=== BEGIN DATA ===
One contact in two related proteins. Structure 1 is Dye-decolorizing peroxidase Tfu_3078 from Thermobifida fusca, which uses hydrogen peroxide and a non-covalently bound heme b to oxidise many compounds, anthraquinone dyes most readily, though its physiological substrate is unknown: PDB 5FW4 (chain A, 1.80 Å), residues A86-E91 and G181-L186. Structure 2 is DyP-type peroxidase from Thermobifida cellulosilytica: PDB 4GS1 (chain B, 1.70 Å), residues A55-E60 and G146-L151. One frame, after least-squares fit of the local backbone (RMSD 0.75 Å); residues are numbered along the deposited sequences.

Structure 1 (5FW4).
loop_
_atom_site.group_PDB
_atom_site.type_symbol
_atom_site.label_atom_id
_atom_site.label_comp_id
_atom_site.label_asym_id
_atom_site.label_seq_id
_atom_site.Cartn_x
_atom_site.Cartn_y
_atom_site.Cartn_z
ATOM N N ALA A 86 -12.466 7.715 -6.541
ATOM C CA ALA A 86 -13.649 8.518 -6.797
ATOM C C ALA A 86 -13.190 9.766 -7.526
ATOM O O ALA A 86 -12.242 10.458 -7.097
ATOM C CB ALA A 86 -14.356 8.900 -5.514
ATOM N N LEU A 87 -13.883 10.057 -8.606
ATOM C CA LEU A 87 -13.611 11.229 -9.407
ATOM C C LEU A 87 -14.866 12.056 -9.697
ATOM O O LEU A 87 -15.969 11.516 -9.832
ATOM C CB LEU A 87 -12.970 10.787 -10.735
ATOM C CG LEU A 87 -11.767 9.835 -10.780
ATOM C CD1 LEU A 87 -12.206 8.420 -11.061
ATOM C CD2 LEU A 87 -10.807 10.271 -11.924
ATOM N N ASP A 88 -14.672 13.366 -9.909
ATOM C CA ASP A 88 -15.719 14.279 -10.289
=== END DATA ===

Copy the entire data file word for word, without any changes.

One contact in two related proteins. Structure 1 is Dye-decolorizing peroxidase Tfu_3078 from Thermobifida fusca, which uses hydrogen peroxide and a non-covalently bound heme b to oxidise many compounds, anthraquinone dyes most readily, though its physiological substrate is unknown: PDB 5FW4 (chain A, 1.80 Å), residues A86-E91 and G181-L186. Structure 2 is DyP-type peroxidase from Thermobifida cellulosilytica: PDB 4GS1 (chain B, 1.70 Å), residues A55-E60 and G146-L151. One frame, after least-squares fit of the local backbone (RMSD 0.75 Å); residues are numbered along the deposited sequences.

Structure 1 (5FW4).
loop_
_atom_site.group_PDB
_atom_site.type_symbol
_atom_site.label_atom_id
_atom_site.label_comp_id
_atom_site.label_asym_id
_atom_site.label_seq_id
_atom_site.Cartn_x
_atom_site.Cartn_y
_atom_site.Cartn_z
ATOM N N ALA A 86 -12.466 7.715 -6.541
ATOM C CA ALA A 86 -13.649 8.518 -6.797
ATOM C C ALA A 86 -13.190 9.766 -7.526
ATOM O O ALA A 86 -12.242 10.458 -7.097
ATOM C CB ALA A 86 -14.356 8.900 -5.514
ATOM N N LEU A 87 -13.883 10.057 -8.606
ATOM C CA LEU A 87 -13.611 11.229 -9.407
ATOM C C LEU A 87 -14.866 12.056 -9.697
ATOM O O LEU A 87 -15.969 11.516 -9.832
ATOM C CB LEU A 87 -12.970 10.787 -10.735
ATOM C CG LEU A 87 -11.767 9.835 -10.780
ATOM C CD1 LEU A 87 -12.206 8.420 -11.061
ATOM C CD2 LEU A 87 -10.807 10.271 -11.924
ATOM N N ASP A 88 -14.672 13.366 -9.909
ATOM C CA ASP A 88 -15.719 14.279 -10.289